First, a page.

Cuyahoga's electronic voting system falters even in low-key pollJoe Guillen, Plain Dealer Reporter
Late-night computer glitches had Cuyahoga County wobbling to the end of Tuesday's election.
The vote was the kind of low-turnout, ballot-lite poll perfect to test Cuyahoga's electronic system -- one that's guaranteed to be among the most-watched during next year's presidential election.
But a 20-minute shutdown slowed counting around 9:30 p.m. Then a half-hour crash around 10:40 p.m. stalled tabulations again. At that point, the board changed its procedures and backed up its vote totals every 45 minutes.
By 11:30 p.m., about 43 percent of precincts were counted.
Cuyahoga County Elections Director Jane Platten said she didn't know why earlier simulations of the machines hadn't detected the glitch, which was the same for each shutdown. The simulations are no substitute for the real thing, she said.
Even after the first shutdown, Platten said the county's performance was a good sign for the 2008 elections. "If today was next year, I'd be very happy," she said before the second crash. "Because the issues that were presented to us today we were able to handle quickly, and they were resolvable in an efficient manner."
Turnout was less than 15 percent of actual voters, as only a smattering of candidates and issues were on most local ballots. While things started smoothly at most polls, it was hard to judge how Cuyahoga managed the day.
About 20 percent of polling places hadn't sent their results downtown three hours after polls closed because they were still completing a deliberate protocol that included packing up electronic equipment and sending the electronic cards that collected votes on to the board's Cleveland headquarters.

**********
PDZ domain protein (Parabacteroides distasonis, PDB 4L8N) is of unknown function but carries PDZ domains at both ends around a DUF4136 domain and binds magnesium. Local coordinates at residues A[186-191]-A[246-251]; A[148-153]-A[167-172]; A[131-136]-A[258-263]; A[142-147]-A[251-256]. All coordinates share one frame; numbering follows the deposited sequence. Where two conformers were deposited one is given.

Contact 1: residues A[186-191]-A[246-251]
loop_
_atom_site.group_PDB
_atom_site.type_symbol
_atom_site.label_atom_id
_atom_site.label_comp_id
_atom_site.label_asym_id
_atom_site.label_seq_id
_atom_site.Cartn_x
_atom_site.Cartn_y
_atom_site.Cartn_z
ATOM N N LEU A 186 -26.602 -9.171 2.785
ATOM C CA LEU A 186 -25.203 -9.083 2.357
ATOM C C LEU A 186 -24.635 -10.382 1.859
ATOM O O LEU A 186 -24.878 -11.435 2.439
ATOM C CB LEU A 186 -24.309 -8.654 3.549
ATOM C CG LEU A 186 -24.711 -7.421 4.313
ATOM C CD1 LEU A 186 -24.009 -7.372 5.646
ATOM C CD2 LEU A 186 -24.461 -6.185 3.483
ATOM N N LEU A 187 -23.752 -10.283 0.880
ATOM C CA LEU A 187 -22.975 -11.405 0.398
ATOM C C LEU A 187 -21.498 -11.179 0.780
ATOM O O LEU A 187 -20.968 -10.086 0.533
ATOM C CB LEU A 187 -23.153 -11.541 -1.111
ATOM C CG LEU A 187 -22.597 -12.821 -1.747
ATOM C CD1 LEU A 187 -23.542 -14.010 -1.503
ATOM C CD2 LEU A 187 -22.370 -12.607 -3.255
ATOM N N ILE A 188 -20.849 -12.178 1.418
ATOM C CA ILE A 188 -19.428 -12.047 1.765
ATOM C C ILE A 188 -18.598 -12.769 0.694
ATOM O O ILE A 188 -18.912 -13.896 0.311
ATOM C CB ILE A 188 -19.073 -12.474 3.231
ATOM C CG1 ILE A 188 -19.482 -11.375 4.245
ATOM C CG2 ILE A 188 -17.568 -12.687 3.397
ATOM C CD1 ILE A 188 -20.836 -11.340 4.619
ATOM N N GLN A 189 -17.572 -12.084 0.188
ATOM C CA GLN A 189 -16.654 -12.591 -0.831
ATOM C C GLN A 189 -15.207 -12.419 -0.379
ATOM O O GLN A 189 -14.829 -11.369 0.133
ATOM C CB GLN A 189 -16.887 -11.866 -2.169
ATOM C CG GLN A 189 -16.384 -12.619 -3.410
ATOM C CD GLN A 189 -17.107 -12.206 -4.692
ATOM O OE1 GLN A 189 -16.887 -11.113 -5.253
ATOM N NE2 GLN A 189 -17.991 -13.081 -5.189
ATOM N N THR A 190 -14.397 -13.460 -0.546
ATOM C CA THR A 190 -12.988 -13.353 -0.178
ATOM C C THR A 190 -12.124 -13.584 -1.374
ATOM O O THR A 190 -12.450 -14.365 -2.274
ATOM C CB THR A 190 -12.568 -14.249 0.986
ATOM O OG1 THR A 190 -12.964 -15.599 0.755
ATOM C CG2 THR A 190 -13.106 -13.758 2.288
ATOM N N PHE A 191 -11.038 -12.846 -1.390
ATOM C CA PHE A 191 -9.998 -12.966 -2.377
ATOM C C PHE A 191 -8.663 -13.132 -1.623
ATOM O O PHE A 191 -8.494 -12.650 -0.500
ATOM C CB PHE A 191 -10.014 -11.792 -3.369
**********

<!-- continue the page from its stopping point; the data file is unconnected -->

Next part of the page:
All 583 polling locations opened on time at 6:30 a.m. However, poll workers and tech nicians didn’t show up at some locations, forcing voters to use paper ballots while the touch- screen machines were set up.
Poll-worker problems occurred mostly in cities that hadn’t had any elections since last Novem ber, including Cleveland and Brooklyn, Platten said. She pre dicted those cities would strug gle, while others with municipal elections earlier this year would manage better.
Platten said Tuesday night she wasn’t sure how many workers failed to show or how many poll ing places had setup problems.
Tuesday’s election was important to show the Board of Elections could pull off an election without significant hang-ups. The county’s first election with electronic voting equipment in May 2006 was labeled a debacle after results were delayed almost a week. The election last Novem ber had a more positive outcome, but each election carries uncertainties.
There were other problems Tuesday. A handful of voters called The Plain Dealer to say they never received absentee ballots they had applied for last month. “I’m 84 years old, and I’ve never not been able to vote before today,” said Caroline Berkman of Beachwood, who hadn’t received her absentee ballot.
Voters in one Bay Village ward showed up at their expected poll ing place — Lawrence School on Wallings Road — only to find school in session and no note about where to cast their ballots, witnesses said.
Platten said she didn’t have an immediate answer about specific cases.
There were surreal moments as well Tuesday. Two election workers were mugged on their lunch hour as they left a down town Cleveland KFC; a power outage in Shaker Heights had poll workers scrambling for flashlights (voting machines stayed on via battery power); and a voter performed CPR on an eld erly Parma voter who collapsed at a polling place.
Plain Dealer reporter Michael Scott contributed to this story.
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